Herbert Simon on Decision Making
Herbert Simon’s most valued contribution to administrative thought is his focus on decision making. He proposed a new concept of administration which is based upon purely factual statements in Administrative science. That is why he calls traditional concept of Administration as proverbs & myths. His concept of decision making becomes the core of administrative action.
Decision making is synonymous with management. He calls decision making as the heart of the organisation. ‘Decision making is the’ Vocabulary of administrative theory which should be derived from logic & psychology of human choice.
According to Simon, an organisation is a structure created for decision making. Decisions are made at all the levels of
organisation. Every decision may affect less or more members within the organisation. Each decision, is based upon number of premises. The task of ‘deciding’ pervades the entire administrative organisation, quite as much as does the task of ‘doing’ – indeed, it is integrally tied up with the latter.
Three stages in the decision making process :
Simon divides the decision making process into three phases –
i) The first phase, he calls, intelligence activity. The head of the organisation tries to understand organisational environment in which decisions have to be taken. Intelligence activity is finding occasions to take decisions.
ii) The second phase, he calls, is design activity. A head of the organisation tries to identify all possible options before making a final decision. This involves time & energy of the head to think over the best possible alternative.
iii) The third phase, he calls, is choice activity. Fianlly a head chooses one of the selected options, which becomes adecision.
Though these three stages are described by Simon, he says that these phases may appear to be simple & one precedes the other, in practice, the sequence is more complex, than what it appears to be.
These three phases are wheels within wheels. These three phases are closely related to the problem solving – what is the problem, what are the atternatives & which alternative is the best? Decision making is thus, a choice between alternative plans of action & choice in turn, involves facts & values. To him, every decision consists of a logical combination of fact & value propositions. A fact is a statement of reality indicating the existing deed or action. Whereas a value is an expression of preference. He insists upon making analysis of ethical & factual statements that
remain present in a ‘decision’. Every decision, thus is a mixture of fact & value.
On the basis of this premises, Simon views organisation as a ‘hierarchy of decisions’ – ‘a complex network of decision processes.’ Every decision involves the selection of a goal & a behaviour relevant to it, till the final aim is reached. Thus decision making involves close interrelationship between facts & values. In order to achieve a balance between facts & values, Simon proposes that every decision has to have rationality. Every decision must be rational.
Rationality in Decision Making
Simon spoke on the dynamics of decision on a different plane – the plane of rationality. He emphasises upon being rational in decision making. Rationality is defined in terms of ‘appropriateness for the accomplishment of specific goals.’ He focussed on the rational part of decision. Every decision is a combination of reason (rationality) &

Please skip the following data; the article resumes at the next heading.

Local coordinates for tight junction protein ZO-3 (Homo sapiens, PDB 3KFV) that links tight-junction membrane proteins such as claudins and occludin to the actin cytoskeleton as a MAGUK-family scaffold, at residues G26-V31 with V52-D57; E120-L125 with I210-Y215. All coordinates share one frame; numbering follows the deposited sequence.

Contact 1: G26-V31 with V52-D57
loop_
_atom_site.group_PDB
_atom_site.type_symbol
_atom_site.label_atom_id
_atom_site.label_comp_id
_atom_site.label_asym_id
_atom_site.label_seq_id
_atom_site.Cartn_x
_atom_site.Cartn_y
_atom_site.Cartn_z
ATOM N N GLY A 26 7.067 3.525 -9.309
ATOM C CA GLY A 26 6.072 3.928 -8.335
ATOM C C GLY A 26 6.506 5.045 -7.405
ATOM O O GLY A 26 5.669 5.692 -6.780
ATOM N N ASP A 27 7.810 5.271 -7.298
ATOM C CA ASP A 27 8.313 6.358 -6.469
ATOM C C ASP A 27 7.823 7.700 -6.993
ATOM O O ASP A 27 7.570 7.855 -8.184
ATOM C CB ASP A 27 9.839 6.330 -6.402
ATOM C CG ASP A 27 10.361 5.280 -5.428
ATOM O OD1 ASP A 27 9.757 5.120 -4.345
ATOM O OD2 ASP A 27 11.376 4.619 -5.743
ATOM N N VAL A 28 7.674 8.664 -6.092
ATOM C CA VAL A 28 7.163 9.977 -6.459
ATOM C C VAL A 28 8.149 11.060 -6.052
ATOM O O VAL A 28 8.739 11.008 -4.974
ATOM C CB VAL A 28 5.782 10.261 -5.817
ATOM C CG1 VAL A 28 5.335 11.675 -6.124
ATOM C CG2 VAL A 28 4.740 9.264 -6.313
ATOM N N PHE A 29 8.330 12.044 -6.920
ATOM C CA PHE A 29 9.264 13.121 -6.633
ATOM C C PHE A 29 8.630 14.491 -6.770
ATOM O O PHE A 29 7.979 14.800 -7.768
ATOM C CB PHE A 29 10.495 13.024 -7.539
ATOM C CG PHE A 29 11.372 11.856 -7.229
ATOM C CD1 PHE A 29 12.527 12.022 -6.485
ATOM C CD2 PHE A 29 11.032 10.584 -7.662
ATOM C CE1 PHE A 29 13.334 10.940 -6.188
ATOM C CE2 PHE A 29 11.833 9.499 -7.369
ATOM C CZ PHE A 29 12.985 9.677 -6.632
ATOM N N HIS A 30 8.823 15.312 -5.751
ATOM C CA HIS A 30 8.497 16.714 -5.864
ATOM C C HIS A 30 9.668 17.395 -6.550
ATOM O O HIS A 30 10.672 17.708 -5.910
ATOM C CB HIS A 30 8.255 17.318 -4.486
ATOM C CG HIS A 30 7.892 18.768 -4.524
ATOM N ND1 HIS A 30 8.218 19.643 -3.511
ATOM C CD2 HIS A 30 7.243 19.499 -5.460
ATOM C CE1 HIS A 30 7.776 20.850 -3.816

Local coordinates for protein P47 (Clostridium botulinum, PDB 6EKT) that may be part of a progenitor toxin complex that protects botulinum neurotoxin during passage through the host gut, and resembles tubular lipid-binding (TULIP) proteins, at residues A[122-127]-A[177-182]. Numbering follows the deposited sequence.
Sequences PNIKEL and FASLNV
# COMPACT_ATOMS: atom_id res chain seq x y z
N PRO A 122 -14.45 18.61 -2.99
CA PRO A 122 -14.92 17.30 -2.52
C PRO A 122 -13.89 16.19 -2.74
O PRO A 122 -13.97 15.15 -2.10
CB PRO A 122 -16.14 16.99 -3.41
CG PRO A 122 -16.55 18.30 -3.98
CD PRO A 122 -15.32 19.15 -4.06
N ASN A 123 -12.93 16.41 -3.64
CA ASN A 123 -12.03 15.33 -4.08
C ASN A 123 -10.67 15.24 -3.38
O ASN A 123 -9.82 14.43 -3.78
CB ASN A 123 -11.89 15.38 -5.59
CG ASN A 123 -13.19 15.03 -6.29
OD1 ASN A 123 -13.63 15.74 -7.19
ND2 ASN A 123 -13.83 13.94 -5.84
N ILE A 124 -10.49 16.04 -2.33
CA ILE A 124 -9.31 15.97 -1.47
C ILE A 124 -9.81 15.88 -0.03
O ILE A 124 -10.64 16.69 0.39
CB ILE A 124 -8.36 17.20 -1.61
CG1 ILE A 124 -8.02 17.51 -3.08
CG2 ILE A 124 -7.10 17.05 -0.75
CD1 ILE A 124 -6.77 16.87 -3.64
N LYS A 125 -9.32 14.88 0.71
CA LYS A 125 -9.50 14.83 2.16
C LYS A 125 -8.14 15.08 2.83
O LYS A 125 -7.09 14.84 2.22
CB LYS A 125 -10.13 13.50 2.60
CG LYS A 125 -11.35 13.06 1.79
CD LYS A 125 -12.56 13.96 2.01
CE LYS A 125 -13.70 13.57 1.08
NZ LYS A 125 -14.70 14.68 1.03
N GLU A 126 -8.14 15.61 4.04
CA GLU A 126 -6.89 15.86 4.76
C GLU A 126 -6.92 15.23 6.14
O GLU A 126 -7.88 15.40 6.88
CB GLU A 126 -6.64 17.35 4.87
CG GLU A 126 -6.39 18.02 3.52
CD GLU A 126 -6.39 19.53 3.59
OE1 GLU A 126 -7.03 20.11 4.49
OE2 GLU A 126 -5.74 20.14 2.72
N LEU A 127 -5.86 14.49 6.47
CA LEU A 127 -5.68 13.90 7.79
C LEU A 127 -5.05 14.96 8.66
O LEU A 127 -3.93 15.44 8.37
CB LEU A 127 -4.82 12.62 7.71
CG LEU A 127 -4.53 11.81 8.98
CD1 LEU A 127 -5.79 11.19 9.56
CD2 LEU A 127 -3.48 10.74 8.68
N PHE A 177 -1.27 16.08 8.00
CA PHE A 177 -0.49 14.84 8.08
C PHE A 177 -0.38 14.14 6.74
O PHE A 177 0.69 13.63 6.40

emotion. Simon gives importance to reason rather than emotion. A head faces number of constraints while making decision. It is because, while taking a decision, a head has to think, of all possible consequences, affecting political culture & values of society. He explains rationality in terms of means – end construct. ‘If appropriate means are adopted to reach desired ends, the decision is rational.’
In brief, rationality is making ‘an administrative man.’ Simon is aware that, reaching rationality itself is a difficult process, due to number of factors involved in it. So he has suggested different types of rationality. A Decision may be –
a) Objectively rational, where preference is given to values.
b) Subjectively rational, where decision maximises attainment relative to knowledge of the subject.
c) Consciously rational where adjustment between means & end is made.
d) deliberately rational where adjustment is deliberately made.
e) Organisationally rational where it reaches organisational goals.
f) Personally rational, where decision reaches individual goals.
Simon never agreed to the concept of total rationalty. It is because no individual behaviour can be totally rational or totally irrational.
Simon therefore, described human behaviour in an organisation as, ‘intendedly rational’ Complete or total rationality is not possible because of –
a) incomplete knowledge of the problem, alternatives & consequences. Simon called it as ‘bounded rationality’
b) individuals cannot be completely standardised, having, as they do, multiple, even unranked, preferences.
So Simon calls rationality in terms of satisfying which involves the choice of course of action which is ‘satisfactory’ or at least good enough.
Simon was also aware about the limitations of the concept of rationality. The following features stand in the way of rational decision making –
i) Multiplicity of problems, goals & policy commitments.
ii) inadequate information about the variety of acceptable goals.
iii) the personal limitation of a decision maker, in capacity, commitment & goals.
iv) Structural difficulties within organisation.